No doubt Sony is audacious, talk about their product pricing or targeting. If there was hint of doubt about the quality of their designers, the latest ultra slim, ultra thin 'size zero' design of Sony Vaio X will make their competitors gaze in astonishment and undoubtedly clear that hint of doubt. The mere slimness of Sony Vaio X will make the rest in the pack look ungainly overweight. It's a netbook in true sense of it.
It is the first notebook to wear Windows 7 operating system and add to that, though slightly, a higher spec processor and twice the RAM of its own contemporaries and leaves not only itself but other brands some length behind.
It has been built with such master craftsmanship that it is not only durable but also meets the requirements for on-the-go connectivity. Sony Vaio X weighs amazingly low at 655 g and is packed with 64 GB SSD, making it fast and genuinely resistant to shocks. Its other sibling Vaio P was only "pocketable" but the least you talk about the rest of it is better. What I think and believe is that Window 7 as its Operating System has done it world of good, because, as is well-known, Windows Vista is infamous for its monstrous resource hunger and the choice of Windows Vasta as Sony Vaio P's Operating system made things immensely difficult for its viability and popularity in the market. Sony Vaio X has overcome the problem if being "over-pixelled" in a sense that there were too many pixels packed in that small screen in Vaio P, this made text look like as tiny as ants.
Superior VAIO craftsmanship has created an extremely light, extremely thin mobile PC. Its slim design is durable and weighs an impressively low 655 g. It boasts a 64 GB SSD that is fast and resistant to shocks.
As in the camera segment, rate race is going in for higher and higher megapixel for the DSLRs, a similar race is on here for ultrathin-ness and ultra-lightness. This is latest USP every company is stressing on. There is no denying that Sony has done great job of learning from mistakes they had made with Vaio P and come up with Vaio X in an exemplary short period of time and that speaks unequivocally of their engineering commitments and expertise.
There are two distinct similarities with Vaio P
* Similar black color
* Similar Trade Mark logo
That's all. At first sight everybody will say "Oh not again!" but just have enough patience to pick it up, the success story will immediately start unfolding:
* At 13.99mm it's definitely (less than 10in that is found in notebooks) the tiniest
* At 6.55g, it's exceeding-ly light-weight
These two criterion are enough to make it the most mobile and portable notebook till date. Now of its attributes gas been established let's truy and check-out if it is really has that usability and features that make notebooks useful:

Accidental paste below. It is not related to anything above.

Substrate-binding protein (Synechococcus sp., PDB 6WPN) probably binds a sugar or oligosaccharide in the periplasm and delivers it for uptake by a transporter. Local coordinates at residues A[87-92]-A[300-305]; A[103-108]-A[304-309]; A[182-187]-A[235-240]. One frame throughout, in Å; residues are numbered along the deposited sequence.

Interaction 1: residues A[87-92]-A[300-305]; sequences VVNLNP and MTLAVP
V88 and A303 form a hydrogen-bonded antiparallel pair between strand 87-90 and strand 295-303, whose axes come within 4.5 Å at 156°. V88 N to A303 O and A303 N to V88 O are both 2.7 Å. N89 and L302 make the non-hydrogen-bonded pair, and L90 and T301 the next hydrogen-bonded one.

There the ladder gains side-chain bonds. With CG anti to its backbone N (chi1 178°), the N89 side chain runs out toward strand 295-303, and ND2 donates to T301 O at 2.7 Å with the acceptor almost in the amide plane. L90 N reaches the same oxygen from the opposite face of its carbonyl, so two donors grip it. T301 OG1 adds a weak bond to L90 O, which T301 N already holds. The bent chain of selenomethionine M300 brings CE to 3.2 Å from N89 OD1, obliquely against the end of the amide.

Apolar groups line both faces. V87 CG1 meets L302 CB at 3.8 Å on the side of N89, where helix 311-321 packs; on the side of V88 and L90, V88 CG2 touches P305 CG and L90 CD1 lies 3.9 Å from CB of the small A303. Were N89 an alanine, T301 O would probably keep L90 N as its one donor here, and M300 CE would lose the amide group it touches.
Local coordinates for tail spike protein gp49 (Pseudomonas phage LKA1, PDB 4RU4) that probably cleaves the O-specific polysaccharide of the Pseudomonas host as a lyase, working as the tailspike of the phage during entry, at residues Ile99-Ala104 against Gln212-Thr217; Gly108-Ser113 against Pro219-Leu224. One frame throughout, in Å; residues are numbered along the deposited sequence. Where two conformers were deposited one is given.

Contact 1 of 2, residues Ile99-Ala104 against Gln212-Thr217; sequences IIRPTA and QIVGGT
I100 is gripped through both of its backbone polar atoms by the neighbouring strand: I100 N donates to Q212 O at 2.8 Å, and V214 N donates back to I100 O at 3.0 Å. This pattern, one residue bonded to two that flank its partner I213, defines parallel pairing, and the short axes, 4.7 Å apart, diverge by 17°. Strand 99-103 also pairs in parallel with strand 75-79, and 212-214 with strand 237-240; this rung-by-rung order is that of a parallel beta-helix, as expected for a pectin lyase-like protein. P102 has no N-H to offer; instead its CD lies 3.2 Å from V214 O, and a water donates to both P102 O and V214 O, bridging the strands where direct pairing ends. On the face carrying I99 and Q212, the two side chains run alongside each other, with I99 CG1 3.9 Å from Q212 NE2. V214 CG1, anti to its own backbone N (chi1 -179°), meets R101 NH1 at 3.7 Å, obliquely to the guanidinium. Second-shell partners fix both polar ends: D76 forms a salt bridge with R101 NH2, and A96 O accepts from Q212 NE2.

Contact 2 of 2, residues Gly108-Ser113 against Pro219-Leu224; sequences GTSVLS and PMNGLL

* Intel® AtomTM Processor Z540 (1.86 GHz, HT Technology supported)
* Genuine Windows® 7 Home Premium (32-bit)
* 11.1 (28.2 cm) wide (WXGA: 1366 x 768); VAIO Display Premium, LED backlight
* All for extremely thin and light
* Extremely long Battery life
* Integrated Wireless LAN IEEE 802.11b/g/Draft n
* Intel Graphics Media Accelerator.
* Memory Stick Duo, SDHC slots
* Front facing Camera (640x 480 pixels)
* VGP BPS19 Li-in battery
* 6.55 gm with 3.5 hour battery and 760 gm with 6.5 hour battery.
The flap opens to a decently comfortable 11.1inch screen sporting 1366x768 pixel HD resolution. The 1.1 inch increase in screen size from the standard 10inch is quite noticeable and expectedly having a better size to resolution ratio. Going back to the basic flaw of Vaio P of having ant size text, this problem has thus been solved. I was very satisfied with its color reproduction while viewing a movie, the experience was bright, crisp and vivid.
The keys are decently sized and the touchpad is excellent although I felt that the keys need to be hit a bit harder like the space bar key to register an input. The touchpad is capable of recognizing mutitouch gestures such as pinch and zoom.
The performance with the webcam is reasonably satisfactory with more than acceptable video quality and smooth frame rate.
The actual performance is quite close to what Sony claims. It promises up to 14 hours of runtime with the extended batter. I have got a very decent 9 hours with heavy usage over Wi-Fi, definitely higher than the average achieved by other netbooks.
Vaio X comes with the usual Vaio software like the Control Centre, Recovery Center, Update, Transfer Support and Data Restore Tool.
DO NOT RUN PHOTOSHOP ON IT SINCE THE OS IS WINDOWS 7, I would advice everybody planning to go for Sony Vaio X to get acquainted with Windows 7. Problems are bound to crop up while working with too many programs opened simultaneously. This has nothing to do with the machine; it is only the Operating System user issues. Experimenting with an expensive device is hardly affordable and neither is it recommended.
* The omission of HDMI port is surprising though it is hardly a big issue with the machine.
* Does not support two fingered scrolling but like typical of most laptops uses the area at the right corner. This constricts the usability of the track-pad as it is already quite small and the designated scrolling area occupies some space on it.
* Is the SONY VAIO X GOOD VALUE FOR MONEY?----Hell with you, no it is not!
* IS IT A OWNERS PRIDE AND BRAG-WORTHY?---100% yes, not a hint of doubt!!
'''Hope you you will agree that the price is too high but I think it is understandable.
(Also published at ciao.co.uk under the same user name)